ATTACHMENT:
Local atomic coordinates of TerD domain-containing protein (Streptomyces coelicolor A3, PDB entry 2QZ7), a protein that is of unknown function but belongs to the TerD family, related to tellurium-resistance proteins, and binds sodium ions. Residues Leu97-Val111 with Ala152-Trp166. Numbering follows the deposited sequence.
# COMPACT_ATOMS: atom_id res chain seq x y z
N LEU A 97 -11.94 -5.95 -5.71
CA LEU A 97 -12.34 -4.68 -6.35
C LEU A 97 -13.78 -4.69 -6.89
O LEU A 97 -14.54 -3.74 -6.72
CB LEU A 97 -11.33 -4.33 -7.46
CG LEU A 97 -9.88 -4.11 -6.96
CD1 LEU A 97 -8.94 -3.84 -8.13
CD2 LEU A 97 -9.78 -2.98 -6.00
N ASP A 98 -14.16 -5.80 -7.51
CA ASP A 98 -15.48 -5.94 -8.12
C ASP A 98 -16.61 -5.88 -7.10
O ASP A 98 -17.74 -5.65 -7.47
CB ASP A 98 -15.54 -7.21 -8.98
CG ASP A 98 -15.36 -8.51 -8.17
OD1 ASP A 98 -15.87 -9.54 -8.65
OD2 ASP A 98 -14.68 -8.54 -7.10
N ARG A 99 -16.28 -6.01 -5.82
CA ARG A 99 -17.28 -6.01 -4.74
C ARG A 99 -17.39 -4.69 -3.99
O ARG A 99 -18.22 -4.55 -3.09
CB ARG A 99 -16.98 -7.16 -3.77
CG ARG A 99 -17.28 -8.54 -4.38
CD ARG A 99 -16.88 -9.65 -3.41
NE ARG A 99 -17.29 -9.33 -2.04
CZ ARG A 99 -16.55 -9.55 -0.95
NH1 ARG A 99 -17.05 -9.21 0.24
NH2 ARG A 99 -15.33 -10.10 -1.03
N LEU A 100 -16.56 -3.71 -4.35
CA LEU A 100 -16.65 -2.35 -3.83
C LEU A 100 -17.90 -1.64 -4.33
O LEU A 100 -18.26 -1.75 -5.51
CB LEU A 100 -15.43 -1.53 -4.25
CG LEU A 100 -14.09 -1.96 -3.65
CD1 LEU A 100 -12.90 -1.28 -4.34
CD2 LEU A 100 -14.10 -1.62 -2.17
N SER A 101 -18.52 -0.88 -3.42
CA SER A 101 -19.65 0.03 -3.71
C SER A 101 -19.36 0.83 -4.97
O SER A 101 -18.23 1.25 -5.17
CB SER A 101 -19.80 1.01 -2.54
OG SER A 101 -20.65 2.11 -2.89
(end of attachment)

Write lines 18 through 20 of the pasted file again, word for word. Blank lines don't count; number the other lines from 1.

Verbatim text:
OD2 ASP A 98 -14.68 -8.54 -7.10
N ARG A 99 -16.28 -6.01 -5.82
CA ARG A 99 -17.28 -6.01 -4.74